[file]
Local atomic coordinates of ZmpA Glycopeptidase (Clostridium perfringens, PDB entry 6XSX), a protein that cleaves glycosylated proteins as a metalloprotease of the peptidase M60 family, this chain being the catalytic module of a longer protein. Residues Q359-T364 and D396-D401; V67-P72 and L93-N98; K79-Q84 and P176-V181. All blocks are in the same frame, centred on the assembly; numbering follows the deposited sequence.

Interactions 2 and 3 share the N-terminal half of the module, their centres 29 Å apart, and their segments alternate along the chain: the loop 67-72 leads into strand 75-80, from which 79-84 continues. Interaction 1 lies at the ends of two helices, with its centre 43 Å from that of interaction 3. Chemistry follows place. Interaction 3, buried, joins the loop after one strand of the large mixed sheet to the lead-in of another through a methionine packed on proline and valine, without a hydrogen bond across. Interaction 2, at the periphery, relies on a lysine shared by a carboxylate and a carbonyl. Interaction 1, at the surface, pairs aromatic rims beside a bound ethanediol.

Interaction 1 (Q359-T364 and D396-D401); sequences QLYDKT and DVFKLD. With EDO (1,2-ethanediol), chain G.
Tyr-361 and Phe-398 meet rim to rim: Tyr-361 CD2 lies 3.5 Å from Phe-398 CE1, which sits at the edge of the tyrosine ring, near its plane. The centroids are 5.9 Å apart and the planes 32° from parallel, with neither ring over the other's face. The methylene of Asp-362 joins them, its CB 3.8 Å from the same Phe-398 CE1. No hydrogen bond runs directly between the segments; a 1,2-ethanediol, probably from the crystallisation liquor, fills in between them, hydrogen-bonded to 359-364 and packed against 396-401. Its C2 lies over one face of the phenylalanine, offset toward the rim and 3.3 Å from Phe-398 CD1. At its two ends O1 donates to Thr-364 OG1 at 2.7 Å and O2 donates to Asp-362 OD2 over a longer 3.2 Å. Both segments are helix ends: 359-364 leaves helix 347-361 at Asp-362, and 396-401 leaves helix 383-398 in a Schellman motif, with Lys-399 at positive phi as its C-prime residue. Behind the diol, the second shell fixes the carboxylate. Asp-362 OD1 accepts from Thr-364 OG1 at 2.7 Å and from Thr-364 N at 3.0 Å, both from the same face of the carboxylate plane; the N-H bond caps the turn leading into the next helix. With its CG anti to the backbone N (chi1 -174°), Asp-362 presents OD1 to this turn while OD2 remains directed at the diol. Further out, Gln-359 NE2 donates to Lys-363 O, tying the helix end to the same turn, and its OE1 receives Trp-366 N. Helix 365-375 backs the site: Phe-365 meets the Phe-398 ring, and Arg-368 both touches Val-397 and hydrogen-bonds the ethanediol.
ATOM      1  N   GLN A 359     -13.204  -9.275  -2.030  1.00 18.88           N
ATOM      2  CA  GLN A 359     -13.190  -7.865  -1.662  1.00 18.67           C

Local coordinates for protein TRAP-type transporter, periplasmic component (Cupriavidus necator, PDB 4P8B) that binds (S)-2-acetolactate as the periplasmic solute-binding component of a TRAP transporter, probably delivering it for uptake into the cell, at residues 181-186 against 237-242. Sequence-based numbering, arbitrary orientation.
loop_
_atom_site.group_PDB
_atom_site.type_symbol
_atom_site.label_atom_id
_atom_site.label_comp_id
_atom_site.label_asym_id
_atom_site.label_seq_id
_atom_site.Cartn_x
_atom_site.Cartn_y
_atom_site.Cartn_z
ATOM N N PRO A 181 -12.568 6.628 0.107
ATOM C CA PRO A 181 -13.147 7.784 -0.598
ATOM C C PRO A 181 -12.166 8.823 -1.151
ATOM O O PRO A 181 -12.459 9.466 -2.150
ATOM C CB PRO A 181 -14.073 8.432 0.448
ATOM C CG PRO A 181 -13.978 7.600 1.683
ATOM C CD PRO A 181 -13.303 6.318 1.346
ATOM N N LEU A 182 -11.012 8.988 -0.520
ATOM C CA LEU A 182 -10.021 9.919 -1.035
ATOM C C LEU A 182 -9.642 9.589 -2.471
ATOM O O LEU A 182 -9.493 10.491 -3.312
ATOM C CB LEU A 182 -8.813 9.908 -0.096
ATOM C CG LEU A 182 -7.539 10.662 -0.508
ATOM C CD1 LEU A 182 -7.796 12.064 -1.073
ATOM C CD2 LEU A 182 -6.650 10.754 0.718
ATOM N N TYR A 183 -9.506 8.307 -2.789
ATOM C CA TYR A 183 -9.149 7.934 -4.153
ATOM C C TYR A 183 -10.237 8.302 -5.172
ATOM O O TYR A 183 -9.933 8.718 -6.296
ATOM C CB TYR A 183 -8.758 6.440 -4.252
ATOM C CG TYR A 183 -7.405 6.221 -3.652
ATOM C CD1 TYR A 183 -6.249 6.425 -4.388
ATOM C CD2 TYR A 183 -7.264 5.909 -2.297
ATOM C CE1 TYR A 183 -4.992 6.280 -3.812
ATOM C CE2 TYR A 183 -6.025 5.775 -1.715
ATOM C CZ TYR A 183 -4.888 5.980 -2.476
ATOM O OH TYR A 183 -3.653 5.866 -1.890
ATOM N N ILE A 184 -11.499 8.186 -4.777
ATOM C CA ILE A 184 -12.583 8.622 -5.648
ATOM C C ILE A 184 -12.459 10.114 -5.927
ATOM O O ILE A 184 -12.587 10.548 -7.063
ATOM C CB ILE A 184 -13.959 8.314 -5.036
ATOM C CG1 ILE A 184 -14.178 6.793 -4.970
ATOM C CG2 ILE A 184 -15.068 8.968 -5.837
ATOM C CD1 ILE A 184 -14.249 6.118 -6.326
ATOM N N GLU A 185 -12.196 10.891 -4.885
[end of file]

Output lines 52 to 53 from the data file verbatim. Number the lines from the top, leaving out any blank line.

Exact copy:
ATOM C CD1 ILE A 184 -14.249 6.118 -6.326
ATOM N N GLU A 185 -12.196 10.891 -4.885